In addition to a sea of other disastrous and deadly regulations and bills the GOP are considering in relation to healthcare, the Senate is set to add a measure to the latest AHCA draft which would put consumers on a 6-month ban healthcare as punishment for having allowed their coverage to lapse.
It’s a punitive measure that is sure to leave hundreds of thousands – or even millions – without healthcare, just when they need it the most.
If the provision is added, consumers will be penalized for not signing up at the onset of the AHCA, or for later allowing that coverage to lapse either through choice or necessity. The penalty will take form in a 6-month ban on coverage, effectively blocking Americans from receiving healthcare whether they need it or not.
Republicans are hoping that the penalty will encourage healthy Americans to sign up with the AHCA during the initial open-enrollment period, even if they do not need the coverage. Its detrimental effect on American health aside, the six-month penalty is intended to discourage Americans from missing payments, therefore pushing the healthcare plan into a “death spiral.”
Because the AHCA would do away with the mandate required by the ACA, this penalty seeks to keep both health and sick people up to date with their bills, allowing those healthy enough to avoid actually using their plan to continue to fund those who are using the bulk of the budget on serious illnesses and treatment.
When the original latest draft of the AHCA was released last Thursday, even those who supported it showed alarm that no such safety net existed in order to prevent the so-called death spiral of the plan.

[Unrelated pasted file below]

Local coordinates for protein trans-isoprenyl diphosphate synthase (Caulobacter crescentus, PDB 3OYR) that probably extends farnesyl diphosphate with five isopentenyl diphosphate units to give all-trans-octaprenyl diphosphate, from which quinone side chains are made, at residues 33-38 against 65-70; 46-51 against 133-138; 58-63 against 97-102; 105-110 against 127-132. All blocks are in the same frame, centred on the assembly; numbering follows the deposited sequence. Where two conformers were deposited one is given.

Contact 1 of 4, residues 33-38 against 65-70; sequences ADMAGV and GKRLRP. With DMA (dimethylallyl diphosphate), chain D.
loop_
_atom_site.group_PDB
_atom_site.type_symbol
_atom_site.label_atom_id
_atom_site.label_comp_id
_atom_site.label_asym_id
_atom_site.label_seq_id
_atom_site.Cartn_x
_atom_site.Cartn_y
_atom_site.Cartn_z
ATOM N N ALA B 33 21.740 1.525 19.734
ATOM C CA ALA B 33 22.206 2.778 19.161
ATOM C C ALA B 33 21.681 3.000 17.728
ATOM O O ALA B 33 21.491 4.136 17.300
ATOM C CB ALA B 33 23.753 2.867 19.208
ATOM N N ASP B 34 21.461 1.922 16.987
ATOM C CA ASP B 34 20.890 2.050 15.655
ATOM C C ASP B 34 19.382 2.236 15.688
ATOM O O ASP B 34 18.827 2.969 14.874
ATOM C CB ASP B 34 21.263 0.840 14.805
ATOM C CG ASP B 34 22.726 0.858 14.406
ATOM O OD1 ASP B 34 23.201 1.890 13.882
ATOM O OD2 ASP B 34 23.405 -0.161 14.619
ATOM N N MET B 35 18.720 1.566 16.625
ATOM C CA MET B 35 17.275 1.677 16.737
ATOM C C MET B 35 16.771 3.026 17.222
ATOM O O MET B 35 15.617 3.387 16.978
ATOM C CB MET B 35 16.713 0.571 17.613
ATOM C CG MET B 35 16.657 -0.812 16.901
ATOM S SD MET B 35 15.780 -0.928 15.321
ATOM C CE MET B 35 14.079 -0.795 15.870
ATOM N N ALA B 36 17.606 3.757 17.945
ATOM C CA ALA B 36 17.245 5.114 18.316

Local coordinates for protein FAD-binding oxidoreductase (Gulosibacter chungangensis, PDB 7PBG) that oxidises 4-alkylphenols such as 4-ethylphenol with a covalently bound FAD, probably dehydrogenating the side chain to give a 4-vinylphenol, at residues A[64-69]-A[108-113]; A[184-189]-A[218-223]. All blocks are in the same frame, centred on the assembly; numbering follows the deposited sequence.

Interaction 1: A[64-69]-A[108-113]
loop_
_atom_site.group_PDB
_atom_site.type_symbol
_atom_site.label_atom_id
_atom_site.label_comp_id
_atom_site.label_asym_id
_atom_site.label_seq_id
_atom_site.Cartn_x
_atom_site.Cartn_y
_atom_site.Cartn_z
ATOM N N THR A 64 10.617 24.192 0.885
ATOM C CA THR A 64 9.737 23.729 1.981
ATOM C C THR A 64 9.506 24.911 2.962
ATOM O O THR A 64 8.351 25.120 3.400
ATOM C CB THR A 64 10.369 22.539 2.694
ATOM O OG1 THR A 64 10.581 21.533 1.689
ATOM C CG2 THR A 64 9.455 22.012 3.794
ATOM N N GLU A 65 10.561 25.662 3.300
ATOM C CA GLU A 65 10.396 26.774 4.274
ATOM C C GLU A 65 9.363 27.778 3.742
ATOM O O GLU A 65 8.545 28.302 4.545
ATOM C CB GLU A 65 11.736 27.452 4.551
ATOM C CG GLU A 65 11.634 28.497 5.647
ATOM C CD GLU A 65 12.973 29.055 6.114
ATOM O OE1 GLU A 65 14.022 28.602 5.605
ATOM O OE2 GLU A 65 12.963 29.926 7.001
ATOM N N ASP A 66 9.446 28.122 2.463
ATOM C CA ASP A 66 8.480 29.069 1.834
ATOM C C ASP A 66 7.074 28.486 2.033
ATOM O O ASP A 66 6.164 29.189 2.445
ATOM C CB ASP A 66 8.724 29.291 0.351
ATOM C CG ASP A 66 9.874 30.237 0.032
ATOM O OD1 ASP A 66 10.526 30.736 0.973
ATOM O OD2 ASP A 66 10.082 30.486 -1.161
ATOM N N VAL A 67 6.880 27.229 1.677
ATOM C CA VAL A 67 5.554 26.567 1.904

Unfortunately for millions of Americans who are facing increased premiums and reduced coverage, the possibility of losing coverage for six months may not be enough to prevent a missed payment. This means, of course, that hundreds of thousands would be blocked from the market for six months or more through necessity, not choice. That is in addition to the near 20 million who would be booted from coverage even before they can miss a payment.
This provision ignores a key aspect of healthcare coverage: millions of Americans have survived this long without healthcare – and many millions more before the ACA – not because they didn’t want the coverage, or because they were irresponsible in bill-paying, but because they simply could not afford it.
Punishing them in a 6-month lock-out will mean thousands more will die.
Fortunately, the provision may not actually be legal under the Byrd Rule, which is why, some suggest, it was left out of the latest draft published last week.
The House provision “seemed to me like a strong possibility of a Byrd Rule violation,” Sarah Binder at George Washington University told Vox. “It seemed pure policy — and thus ‘extraneous’ under the Byrd rule.”